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When it comes to furniture, wood is one of the most commonly used materials. Almost any type of wood can be used for this purpose. However, all materials are not created equally; there are a few types of wood that are revered for their durability, beauty, and versatility.

As wood database is quite large, picking the right wood for furniture is critical, as it helps you to determine the exact price of your unit. It will be the deciding factor when you want to restore, resale, or discard a piece of furniture. In this guide, you will learn about different varieties and characteristics of wood. But before we go into the details, let’s take a look at some of the latest and most relevant stats.

In 2017, the total area of timberland in the United States amounted to some 521 million acres.

data showing the total area of timberland in the United States in 2017

China (24%) was the highest consumer of sawn wood in 2016, followed by the United States of America (22%) and Germany (4%).

data showing consumer of sawn wood in 2016

Here is the list of Sawn Wood Exports by some Countries.

1. Types of Wood (The Wood Database)

Hardness is one of the simplest ways to distinguish the wood used for furniture. Contrary to the popular belief, hardwood is not necessarily harder and denser compared to softwood. In botanical terms, hardwood comes from flowering trees while softwood comes from conifers. Both hardwood and softwood are used for everything from structural to decorative purposes.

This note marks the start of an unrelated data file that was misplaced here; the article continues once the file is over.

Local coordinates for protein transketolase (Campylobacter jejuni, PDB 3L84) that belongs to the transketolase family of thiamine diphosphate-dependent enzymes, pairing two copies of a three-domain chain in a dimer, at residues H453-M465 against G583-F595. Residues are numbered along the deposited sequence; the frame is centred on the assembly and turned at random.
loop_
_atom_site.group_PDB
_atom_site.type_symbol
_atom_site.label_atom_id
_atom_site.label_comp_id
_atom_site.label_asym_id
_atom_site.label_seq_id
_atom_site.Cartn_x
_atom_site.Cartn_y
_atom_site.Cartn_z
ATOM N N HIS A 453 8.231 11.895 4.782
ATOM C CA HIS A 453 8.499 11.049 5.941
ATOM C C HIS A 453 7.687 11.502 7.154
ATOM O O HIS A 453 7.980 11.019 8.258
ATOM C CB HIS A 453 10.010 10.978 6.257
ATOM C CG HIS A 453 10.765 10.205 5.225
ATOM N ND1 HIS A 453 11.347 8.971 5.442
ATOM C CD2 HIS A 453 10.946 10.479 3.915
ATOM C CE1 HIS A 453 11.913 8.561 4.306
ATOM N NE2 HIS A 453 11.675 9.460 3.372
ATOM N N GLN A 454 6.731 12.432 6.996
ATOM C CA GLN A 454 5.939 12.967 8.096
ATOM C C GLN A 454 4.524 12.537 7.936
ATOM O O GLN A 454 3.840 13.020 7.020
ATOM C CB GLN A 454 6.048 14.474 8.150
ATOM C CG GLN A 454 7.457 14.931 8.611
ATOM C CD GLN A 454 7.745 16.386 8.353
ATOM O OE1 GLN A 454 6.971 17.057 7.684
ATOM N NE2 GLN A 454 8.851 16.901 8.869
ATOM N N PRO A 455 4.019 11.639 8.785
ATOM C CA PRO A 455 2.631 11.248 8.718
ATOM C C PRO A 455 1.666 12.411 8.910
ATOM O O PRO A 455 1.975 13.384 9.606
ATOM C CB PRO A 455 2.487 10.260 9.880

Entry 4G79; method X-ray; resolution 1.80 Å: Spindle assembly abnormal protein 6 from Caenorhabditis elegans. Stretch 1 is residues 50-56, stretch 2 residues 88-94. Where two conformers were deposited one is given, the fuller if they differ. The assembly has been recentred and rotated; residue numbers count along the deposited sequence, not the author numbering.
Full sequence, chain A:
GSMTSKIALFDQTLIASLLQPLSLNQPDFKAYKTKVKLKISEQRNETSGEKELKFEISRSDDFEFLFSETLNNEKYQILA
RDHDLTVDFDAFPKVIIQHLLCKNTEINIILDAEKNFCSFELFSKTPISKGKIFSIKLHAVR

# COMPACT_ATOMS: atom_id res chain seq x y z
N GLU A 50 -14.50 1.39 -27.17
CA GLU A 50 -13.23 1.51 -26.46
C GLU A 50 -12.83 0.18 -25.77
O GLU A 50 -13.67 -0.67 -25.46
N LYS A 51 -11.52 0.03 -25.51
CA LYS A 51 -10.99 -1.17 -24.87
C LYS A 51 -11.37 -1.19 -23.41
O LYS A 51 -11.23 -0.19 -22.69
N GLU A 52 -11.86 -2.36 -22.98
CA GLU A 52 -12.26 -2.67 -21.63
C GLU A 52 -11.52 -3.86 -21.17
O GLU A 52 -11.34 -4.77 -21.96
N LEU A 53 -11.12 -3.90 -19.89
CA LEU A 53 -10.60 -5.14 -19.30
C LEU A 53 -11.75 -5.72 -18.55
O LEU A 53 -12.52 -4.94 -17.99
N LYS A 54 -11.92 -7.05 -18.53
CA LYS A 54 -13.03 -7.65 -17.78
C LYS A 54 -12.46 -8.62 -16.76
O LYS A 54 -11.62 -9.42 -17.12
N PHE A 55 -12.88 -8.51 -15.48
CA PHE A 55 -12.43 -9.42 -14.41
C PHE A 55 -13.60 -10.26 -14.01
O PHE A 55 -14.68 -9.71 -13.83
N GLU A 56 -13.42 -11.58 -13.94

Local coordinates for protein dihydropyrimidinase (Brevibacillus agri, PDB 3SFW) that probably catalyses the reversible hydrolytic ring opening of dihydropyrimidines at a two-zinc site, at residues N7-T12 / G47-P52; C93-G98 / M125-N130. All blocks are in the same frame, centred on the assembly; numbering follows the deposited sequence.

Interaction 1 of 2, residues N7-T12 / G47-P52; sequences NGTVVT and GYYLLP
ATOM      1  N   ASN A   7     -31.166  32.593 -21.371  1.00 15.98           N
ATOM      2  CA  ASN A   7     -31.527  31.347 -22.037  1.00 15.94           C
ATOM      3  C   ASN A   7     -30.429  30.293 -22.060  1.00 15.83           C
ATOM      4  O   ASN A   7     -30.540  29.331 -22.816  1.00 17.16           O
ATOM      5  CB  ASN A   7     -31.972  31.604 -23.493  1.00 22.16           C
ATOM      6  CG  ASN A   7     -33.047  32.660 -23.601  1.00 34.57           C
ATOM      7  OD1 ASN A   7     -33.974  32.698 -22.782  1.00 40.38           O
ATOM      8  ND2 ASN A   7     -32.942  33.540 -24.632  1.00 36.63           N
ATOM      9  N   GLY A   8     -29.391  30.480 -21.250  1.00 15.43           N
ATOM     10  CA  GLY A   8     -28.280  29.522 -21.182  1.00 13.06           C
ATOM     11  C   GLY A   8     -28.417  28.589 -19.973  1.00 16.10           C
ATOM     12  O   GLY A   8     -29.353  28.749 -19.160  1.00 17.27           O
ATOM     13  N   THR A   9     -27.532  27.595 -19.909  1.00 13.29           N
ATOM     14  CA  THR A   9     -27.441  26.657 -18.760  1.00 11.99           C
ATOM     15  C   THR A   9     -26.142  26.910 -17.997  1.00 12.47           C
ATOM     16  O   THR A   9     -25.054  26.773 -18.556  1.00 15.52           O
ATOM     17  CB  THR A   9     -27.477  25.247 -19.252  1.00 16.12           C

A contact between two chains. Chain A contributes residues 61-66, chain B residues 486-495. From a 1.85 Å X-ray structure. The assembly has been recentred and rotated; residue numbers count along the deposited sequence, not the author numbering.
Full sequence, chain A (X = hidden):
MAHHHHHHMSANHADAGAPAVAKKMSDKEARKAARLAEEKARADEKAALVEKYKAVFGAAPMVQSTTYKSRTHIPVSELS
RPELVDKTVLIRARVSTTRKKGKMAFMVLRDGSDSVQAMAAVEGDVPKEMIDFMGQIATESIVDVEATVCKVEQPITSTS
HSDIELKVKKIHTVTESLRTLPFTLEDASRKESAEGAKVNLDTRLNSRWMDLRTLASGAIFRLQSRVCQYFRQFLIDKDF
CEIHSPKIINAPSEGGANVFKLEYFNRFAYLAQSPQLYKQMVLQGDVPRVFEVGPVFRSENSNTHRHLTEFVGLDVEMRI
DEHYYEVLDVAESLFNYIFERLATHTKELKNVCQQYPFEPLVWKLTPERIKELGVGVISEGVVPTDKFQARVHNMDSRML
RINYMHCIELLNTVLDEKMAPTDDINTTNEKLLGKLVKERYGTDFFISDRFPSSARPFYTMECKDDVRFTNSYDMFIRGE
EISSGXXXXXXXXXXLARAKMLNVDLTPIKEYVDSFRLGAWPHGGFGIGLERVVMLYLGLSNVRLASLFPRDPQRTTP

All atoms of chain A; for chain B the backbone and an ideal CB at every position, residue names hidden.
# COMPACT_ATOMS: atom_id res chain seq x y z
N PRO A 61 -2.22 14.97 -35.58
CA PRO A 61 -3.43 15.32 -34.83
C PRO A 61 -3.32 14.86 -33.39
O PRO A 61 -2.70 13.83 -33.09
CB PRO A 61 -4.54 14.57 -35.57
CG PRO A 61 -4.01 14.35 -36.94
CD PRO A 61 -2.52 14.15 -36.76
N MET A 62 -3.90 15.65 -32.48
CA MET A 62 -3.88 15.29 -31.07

1) Hardwood

Hardwood comes from Angiosperms such as maple, oak, and walnut. These trees lose their leaves annually. As they grow slowly, hardwood has denser wood fibers (fiber tracheids and libriform fibers).

As hardwood is rare, it is relatively expensive compared to softwood. However, there are exceptions. For example, gum is a hardwood that comes at a price compatible with most types of softwood. Hardwood is durable, comes with close grain, and requires low maintenance. It also comes with low sap content and good fire resistance. Not all types of hardwood are ideal for making furniture.

2) Softwood

Softwood comes from gymnosperms, which are evergreen trees. Softwood includes trees such as pine, spruce, fir, cedar, juniper, redwood, and yew. Evergreen trees tend to be less dense than deciduous trees. Thus, it is easier to cut them down.

Softwood consists of tracheids and wood rays. As vessels are absent, softwood is also called non-porous wood. It comes with loose grain, higher sap content, and lighter color. However, it comes with poor fire resistance. The fine and lightweight structure makes softwood ideal for making furniture.

Hardwood vs Softwood: The difference

This comparison chart will make things clearer:

Sr.No Hardwood Softwood
1 Hardwood comes from angiosperm, deciduous trees. Softwood comes from coniferous, evergreen trees.
2 It comes with rough wood texture. It comes with fine wood texture.
3 The presence of vessels makes it porous The absence of vessels makes it non-porous.
4 Tracheid content is around just 5% to 10%. Tracheid content is around 90% to 95%.